About Internet Society

Announcing an Executive Director for the Internet Society Foundation

Last year we established the Internet Society Foundation, with a plan to make clearer the Internet Society’s grant-making activities, and distinguish them from Internet Society programmes. We announced that we would develop the Foundation over the course of the following year.

Since then, we have introduced the Internet Society Foundation’s new website and opened up the process for applications from ISOC Chapters and Special Interest Groups (SIGs) for the Beyond the Net Grants Programme, which is now housed within the Foundation. This now includes the full range of Beyond the Net Small, Medium, and Large Grants.

In parallel with moving the Beyond the Net Programme, we have been searching for a leader for the Foundation. I am pleased to announce our selection. 

Sarah Armstrong starts in her new role as the Foundation’s Executive Director today, July 1. She brings a wealth of experience to us, having built a career in non-profit, humanitarian, and international development work over many years.

Please join me in extending a warm Internet Society welcome to Sarah. I am sure she will play a key role in ensuring that our financial support for others’ activities is focused and effective. I look forward to a Foundation that, under her leadership, strengthens the Internet both in function and reach, so that it can serve people everywhere.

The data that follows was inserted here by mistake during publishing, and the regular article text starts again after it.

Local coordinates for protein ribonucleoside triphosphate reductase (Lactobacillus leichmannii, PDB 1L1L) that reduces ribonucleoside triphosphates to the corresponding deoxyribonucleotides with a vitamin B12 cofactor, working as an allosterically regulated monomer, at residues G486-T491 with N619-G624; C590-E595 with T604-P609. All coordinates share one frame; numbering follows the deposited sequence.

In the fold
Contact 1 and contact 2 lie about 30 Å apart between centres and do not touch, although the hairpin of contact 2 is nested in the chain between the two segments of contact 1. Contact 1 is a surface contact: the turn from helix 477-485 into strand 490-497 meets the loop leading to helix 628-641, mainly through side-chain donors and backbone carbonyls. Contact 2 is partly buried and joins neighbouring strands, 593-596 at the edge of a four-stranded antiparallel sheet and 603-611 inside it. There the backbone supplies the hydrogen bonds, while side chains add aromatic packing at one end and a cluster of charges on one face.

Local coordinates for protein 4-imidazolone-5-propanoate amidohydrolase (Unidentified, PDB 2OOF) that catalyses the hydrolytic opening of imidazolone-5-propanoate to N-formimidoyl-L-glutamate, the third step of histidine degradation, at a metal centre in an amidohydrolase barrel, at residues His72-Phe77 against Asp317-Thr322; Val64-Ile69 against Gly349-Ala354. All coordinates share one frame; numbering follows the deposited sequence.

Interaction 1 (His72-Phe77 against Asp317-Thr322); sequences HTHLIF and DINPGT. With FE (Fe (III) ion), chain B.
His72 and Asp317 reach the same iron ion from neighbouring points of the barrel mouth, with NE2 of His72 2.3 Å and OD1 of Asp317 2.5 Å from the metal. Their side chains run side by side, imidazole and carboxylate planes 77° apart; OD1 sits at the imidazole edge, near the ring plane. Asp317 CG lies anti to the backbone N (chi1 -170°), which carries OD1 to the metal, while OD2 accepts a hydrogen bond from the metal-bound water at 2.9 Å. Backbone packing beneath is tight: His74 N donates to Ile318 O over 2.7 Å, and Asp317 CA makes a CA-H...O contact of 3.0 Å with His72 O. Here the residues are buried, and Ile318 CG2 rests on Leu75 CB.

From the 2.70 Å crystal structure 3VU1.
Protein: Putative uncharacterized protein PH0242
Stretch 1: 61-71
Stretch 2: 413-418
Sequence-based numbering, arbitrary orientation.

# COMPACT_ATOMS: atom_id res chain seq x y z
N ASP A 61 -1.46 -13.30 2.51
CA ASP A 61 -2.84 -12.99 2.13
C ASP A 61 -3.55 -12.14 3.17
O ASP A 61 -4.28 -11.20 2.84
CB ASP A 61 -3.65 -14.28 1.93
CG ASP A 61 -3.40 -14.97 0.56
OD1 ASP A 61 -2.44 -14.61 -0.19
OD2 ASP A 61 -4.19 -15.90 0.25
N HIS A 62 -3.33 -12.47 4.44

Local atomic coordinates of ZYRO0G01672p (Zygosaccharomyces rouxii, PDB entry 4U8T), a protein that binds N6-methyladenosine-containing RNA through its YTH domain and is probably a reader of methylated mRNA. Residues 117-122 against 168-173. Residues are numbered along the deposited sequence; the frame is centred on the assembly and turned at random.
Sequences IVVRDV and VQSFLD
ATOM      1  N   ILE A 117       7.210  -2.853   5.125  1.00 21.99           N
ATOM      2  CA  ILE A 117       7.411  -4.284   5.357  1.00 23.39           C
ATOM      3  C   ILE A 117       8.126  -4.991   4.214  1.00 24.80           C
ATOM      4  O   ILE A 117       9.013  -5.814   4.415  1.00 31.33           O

About Internet Society

It Is a Challenging Time for the Internet: We Must Not Let It Be Undermined

On 1 September I start work as CEO of the Internet Society. I have a lot to do to live up to the example set by Kathy Brown with all that she achieved during her leadership. It is a great honour, and I appreciate the trust the Board of Trustees has placed in me. I will work daily to earn the same trust from the rest of the Internet community, in part by being transparent about what drives me to do this.